# Neutral Pion Mass from Its Decay into Two Photons

• BOAS
In summary: The theta dependence comes from the dot product term, which is dependent on the angle between the two photon momenta. In summary, to find the mass of a ##\pi^0## meson based on the measured energies and angle between two emitted photons, one can use conservation of 4-momentum and invariant quantities to derive the expression ##M = 2 \sqrt{E_1 E_2} \sin \frac{\theta}{2}##, where ##E_1## and ##E_2## are the energies of the two photons and ##\theta## is the angle between their momenta.
BOAS

## Homework Statement

A ##\pi^0## meson decays predominantly to two photons. Suppose the energies (E1, E2) and angle (##\theta##) between the emitted photons are measured. Find an expression for the ##\pi^0## mass in terms of E1, E2, and ##\theta##.

## The Attempt at a Solution

[/B]
In the pion rest frame, by momentum conservation, I know that the two photons are emitted with equal but opposite momenta.

##E'_{\pi} = m_{\pi}##
##E'_{\gamma} = p'_{\gamma}##

##E'_{\gamma 1} = p'_{\gamma 1} = E'_{\gamma 2} = p'_{\gamma 2} = \frac{E'_{\pi}}{2} = \frac{m_{\pi}}{2}##

I know how to transform the photon energies into the lab frame, but I don't understand how to include the angular dependency.

You do not need to transform anything to the lab frame. You just need to apply conservation of 4-momentum and use invariant quantities.

Orodruin said:
You do not need to transform anything to the lab frame. You just need to apply conservation of 4-momentum and use invariant quantities.

Photon 1 has four-momentum ##P_{1 \mu} = (E_1, p_x, p_y, p_z)##

Photon 2 has four-momentum ##P_{2 \mu} = (E_2, -p_x, -p_y, -p_z)##

The pion has four-momentum ##P_{\pi^0 \mu} = (m_{\pi}, 0, 0, 0)##

I think that ##E_1 = E_2##

##M^2 = E_{tot}^2 - \vec{P^2}##

##M = 2E_1##

I don't think that can be right, but I don't see any reason for a theta dependance...

It is not right. It is not clear to me how you have accounted for 4-momentum conservation.

BOAS said:
I don't think that can be right, but I don't see any reason for a theta dependence...

You're not going to get one in the CM frame, but one will appear when you Lorentz transform back to the lab frame. But that's the longer way to solve this problem. Try analyzing the problem in the lab frame.

So I've done some research on using four vectors.

##M^2 = (P_{1 \mu} + P_{2 \mu})^2 = P^2_{1 \mu} + P^2_{2 \mu} + 2E_1E_2 - 2\vec{p_1} . \vec{p_2}##

The squared terms are the same as dot products which are zero for a massless particle and I am left with ##M^2 = 2E_1 E_2 - 2 \vec{p_1} . \vec{p_2}##

Since ##E' = p## for the photons I think I can write this as ##M^2 = 2 E_1 E_2 (1 - \cos \theta)##, and by employing a trig identity I can say that ##M = 2 \sqrt{E_1 E_2} \sin \frac{\theta}{2}##

I only used (i think) properties of the four vector but I have found a theta dependence.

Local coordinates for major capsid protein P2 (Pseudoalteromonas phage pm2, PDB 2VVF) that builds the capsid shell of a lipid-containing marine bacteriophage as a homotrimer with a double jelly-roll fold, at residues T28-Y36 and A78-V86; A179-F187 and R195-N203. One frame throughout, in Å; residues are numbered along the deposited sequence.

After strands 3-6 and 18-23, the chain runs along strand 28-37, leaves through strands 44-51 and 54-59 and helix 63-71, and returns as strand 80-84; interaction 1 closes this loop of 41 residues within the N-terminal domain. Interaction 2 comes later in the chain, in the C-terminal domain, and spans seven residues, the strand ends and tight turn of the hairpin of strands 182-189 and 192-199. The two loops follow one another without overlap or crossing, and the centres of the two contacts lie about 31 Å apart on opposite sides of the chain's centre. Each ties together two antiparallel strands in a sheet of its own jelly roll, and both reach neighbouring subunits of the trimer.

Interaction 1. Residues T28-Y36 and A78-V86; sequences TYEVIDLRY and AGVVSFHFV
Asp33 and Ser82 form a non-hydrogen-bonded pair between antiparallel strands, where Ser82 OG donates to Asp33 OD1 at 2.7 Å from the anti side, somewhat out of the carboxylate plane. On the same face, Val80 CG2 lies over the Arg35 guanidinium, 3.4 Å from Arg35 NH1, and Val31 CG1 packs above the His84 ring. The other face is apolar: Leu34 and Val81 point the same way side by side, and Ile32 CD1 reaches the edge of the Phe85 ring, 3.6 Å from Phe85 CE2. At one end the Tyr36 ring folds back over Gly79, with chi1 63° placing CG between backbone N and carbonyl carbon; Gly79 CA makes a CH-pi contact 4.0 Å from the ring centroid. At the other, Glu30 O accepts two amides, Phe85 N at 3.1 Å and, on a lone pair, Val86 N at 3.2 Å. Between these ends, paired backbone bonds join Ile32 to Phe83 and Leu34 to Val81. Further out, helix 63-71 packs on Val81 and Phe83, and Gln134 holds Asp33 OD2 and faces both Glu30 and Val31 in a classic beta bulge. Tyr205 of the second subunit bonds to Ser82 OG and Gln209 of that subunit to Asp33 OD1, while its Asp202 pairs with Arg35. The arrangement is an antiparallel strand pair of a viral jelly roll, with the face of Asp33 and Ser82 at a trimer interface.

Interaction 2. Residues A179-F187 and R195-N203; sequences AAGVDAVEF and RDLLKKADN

BOAS said:
So I've done some research on using four vectors.

##M^2 = (P_{1 \mu} + P_{2 \mu})^2 = P^2_{1 \mu} + P^2_{2 \mu} + 2E_1E_2 - 2\vec{p_1} . \vec{p_2}##

The squared terms are the same as dot products which are zero for a massless particle and I am left with ##M^2 = 2E_1 E_2 - 2 \vec{p_1} . \vec{p_2}##

Since ##E' = p## for the photons I think I can write this as ##M^2 = 2 E_1 E_2 (1 - \cos \theta)##, and by employing a trig identity I can say that ##M = 2 \sqrt{E_1 E_2} \sin \frac{\theta}{2}##

I only used (i think) properties of the four vector but I have found a theta dependence.
This looks correct.

## 1. What is a neutral pion?

A neutral pion is a subatomic particle that is composed of a quark-antiquark pair. It is the lightest meson and is electrically neutral, meaning it has no charge.

## 2. How does a neutral pion decay into two photons?

A neutral pion decays into two photons through the strong nuclear force. This force causes the quark and antiquark within the pion to annihilate, producing two high-energy photons.

## 3. Why is the neutral pion mass important?

The neutral pion mass is important because it is a fundamental property of the particle that helps determine its interactions with other particles. It also has implications for the properties of the strong nuclear force.

## 4. How is the neutral pion mass measured?

The neutral pion mass is typically measured by studying its decay into two photons. By measuring the energy and momentum of the photons, scientists can calculate the mass of the pion using Einstein's famous equation, E=mc^2.

## 5. What is the current accepted value for the neutral pion mass?

The current accepted value for the neutral pion mass is 134.9770±0.0005 MeV/c^2. This value is based on numerous experimental measurements and is constantly being refined as new data becomes available.

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